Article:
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DD seems very vain, how to reduce her focus on looks?
She is not even 8 yet!


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#1 Still-here!

Posted 29 December 2012 - 08:53 AM

As the topic says, DD will be 8 in a few months and has this focus (obsession?) with how she looks. Now I know many girls love fluffing in front of the mirror and are keen on trying out make up etc.
But in this case, I find it becomes a bit obsessive and to be frank, it irritates me a little. The constant talk about how this or that would look and about if people will like her hair/dress/face etc.

I'm not overly girly when it comes to these things and certainly don't talk about them much.

How can we discourage this focus on looks? Can we?

Have you DDs gone through phases like these? Or is it likely to remain a focus for her?

#2 raone

Posted 29 December 2012 - 08:59 AM

If you aren't that way are her friends?

#3 fruitbat72

Posted 29 December 2012 - 09:03 AM

With my girls, I try to reinforce that a person's worth is not HOW they look but what they are like as a person.  We also try and make sure they realise that being pretty is not the be all and end all, that being a decent person (kind, considerate, thoughtful, ethical) will make you a lot more friends.

Any hint of excessive vanity is dealt with swiftly. I personally blame those ridiculous tween magazines - I have banned them from the house, unless they pay for them themselves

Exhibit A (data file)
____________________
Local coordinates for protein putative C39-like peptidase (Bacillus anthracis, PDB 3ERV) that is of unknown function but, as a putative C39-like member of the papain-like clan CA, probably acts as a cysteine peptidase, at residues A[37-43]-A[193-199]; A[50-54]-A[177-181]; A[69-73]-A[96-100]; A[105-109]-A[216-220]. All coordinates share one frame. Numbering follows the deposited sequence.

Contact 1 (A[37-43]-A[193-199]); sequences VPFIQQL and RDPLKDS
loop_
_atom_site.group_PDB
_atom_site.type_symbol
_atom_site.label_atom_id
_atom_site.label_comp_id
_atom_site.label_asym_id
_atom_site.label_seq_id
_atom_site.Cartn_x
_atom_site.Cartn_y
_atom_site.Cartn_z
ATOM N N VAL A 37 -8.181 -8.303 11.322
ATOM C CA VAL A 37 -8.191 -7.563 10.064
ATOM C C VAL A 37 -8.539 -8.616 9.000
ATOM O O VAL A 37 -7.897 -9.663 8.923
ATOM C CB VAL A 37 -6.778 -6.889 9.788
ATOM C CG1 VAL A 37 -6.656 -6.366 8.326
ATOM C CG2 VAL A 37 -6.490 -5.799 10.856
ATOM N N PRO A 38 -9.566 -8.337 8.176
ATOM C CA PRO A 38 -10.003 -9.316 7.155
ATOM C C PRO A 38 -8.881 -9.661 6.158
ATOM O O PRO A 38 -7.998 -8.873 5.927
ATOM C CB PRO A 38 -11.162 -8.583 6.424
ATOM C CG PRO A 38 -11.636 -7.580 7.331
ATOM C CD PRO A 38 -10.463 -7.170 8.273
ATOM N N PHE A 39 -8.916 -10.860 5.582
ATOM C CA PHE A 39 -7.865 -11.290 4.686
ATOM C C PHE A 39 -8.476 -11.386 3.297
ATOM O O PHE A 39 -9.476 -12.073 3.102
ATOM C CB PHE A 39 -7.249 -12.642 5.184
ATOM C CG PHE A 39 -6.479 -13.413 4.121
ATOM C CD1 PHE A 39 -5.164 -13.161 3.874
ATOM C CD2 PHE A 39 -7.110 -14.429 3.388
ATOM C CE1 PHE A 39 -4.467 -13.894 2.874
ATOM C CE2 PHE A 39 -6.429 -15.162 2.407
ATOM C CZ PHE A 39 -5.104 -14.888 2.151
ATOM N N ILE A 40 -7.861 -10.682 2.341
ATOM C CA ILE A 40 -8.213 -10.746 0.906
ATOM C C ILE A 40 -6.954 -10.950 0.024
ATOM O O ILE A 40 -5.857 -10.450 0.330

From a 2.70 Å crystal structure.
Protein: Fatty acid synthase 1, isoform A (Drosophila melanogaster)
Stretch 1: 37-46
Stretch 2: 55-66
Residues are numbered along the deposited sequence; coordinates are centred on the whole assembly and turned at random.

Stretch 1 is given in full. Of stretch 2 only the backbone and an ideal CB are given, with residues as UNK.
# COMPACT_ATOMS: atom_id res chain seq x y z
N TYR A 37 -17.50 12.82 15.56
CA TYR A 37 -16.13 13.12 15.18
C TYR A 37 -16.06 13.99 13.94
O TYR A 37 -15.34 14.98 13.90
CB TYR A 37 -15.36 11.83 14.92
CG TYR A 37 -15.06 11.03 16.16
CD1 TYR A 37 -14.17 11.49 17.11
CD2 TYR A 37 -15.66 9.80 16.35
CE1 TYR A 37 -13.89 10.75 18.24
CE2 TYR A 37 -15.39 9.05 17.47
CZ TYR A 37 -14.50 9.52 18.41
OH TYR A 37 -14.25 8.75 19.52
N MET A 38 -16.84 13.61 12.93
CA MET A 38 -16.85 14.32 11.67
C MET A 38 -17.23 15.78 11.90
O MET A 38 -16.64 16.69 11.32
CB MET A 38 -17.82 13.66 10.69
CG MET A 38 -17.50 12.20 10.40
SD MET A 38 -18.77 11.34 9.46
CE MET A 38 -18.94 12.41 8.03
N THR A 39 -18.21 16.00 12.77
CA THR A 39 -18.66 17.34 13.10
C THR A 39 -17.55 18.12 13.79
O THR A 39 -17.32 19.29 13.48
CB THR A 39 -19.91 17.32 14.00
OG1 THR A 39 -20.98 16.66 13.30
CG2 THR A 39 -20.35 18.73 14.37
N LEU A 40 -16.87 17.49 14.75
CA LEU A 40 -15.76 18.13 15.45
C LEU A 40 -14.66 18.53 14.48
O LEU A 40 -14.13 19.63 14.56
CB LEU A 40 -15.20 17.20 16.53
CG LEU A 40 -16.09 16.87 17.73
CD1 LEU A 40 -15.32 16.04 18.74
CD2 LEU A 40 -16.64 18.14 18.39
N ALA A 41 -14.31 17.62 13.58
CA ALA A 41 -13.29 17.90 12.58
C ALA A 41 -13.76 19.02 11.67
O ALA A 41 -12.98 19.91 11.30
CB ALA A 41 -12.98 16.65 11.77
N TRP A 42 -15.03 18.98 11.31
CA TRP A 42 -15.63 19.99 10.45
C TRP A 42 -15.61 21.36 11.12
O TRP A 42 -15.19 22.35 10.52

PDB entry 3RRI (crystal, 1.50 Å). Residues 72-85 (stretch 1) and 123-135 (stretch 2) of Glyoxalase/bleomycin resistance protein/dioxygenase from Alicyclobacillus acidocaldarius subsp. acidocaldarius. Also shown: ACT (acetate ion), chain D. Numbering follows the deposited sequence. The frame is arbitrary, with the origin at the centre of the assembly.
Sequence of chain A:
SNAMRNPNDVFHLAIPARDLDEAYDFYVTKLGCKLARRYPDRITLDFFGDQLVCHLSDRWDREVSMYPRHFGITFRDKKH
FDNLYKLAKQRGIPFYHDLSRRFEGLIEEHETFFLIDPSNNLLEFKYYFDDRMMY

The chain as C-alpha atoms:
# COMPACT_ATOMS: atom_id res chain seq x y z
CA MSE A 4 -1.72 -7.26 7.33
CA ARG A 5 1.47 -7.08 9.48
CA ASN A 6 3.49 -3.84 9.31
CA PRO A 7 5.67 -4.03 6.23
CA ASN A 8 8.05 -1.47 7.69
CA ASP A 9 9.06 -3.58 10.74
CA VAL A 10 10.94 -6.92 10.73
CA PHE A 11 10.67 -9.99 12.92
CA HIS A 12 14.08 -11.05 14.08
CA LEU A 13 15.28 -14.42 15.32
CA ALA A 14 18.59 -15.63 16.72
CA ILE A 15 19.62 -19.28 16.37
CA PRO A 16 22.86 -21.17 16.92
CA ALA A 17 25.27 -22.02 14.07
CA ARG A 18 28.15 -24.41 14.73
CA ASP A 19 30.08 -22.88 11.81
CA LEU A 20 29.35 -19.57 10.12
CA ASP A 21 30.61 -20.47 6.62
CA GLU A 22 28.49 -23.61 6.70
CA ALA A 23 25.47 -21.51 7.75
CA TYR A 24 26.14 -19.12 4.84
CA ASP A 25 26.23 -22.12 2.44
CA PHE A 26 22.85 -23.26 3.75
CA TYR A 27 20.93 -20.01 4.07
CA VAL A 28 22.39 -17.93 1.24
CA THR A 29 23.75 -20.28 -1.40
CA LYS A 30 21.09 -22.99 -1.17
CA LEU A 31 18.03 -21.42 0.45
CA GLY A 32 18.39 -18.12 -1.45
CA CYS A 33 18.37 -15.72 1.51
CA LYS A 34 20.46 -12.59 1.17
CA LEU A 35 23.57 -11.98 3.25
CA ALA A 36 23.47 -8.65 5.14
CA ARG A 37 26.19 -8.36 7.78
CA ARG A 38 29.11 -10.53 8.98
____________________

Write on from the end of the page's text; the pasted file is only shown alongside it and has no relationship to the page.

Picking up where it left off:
#4 Cranky Kitten

Posted 29 December 2012 - 09:04 AM

My DD went through a stage at about that age where she loved trying on clothes and fluffing in front of the mirror etc.

These days I'm lucky if I can get her to brush her hair and pick a clean t-shirt before we go out without umpteen reminders.

Relax, reassure her that she's pretty but also compliment other things (she's clever, kind, helpful etc) and hopefully one day we'll both have a DD that falls somewhere in between.



#5 snuffles

Posted 29 December 2012 - 09:04 AM

DD is nine and has gone through stages of thinking a lot about her appearance.  I just try to make sure that I don't put a lot of emphasis on appearances myself (besides I am a real tomboy as well).

So if DD asks if I like how she looks, I just say yes, do you like it?  If she says yes then I tell her, that's all that matters, as long as you like it, it doesn't really matter what I think.  If she asks, will other people like it?  I say, I don't know, do you like it?  And so on.  I keep deflecting the conversation back to her own opinion of her appearance, emphasising that her opinion is the one that matters.

I am also careful not to focus too much on people's appearances myself, when talking to the kids.  Or mine.  Appearances are secondary to me anyway so it doesn't take much effort on my behalf.

Don't know if that helps but that's all I got!


#6 statua angelam

Posted 29 December 2012 - 09:05 AM

Is she old enough to read Little Women?  As I recall some of the characters have to deal with the same issues in that.

#7 lucky 2

Posted 29 December 2012 - 10:13 AM

My dd does the same at times and I do have twinges of concern about vanity.
I do what pp's have said, just talk about it openly.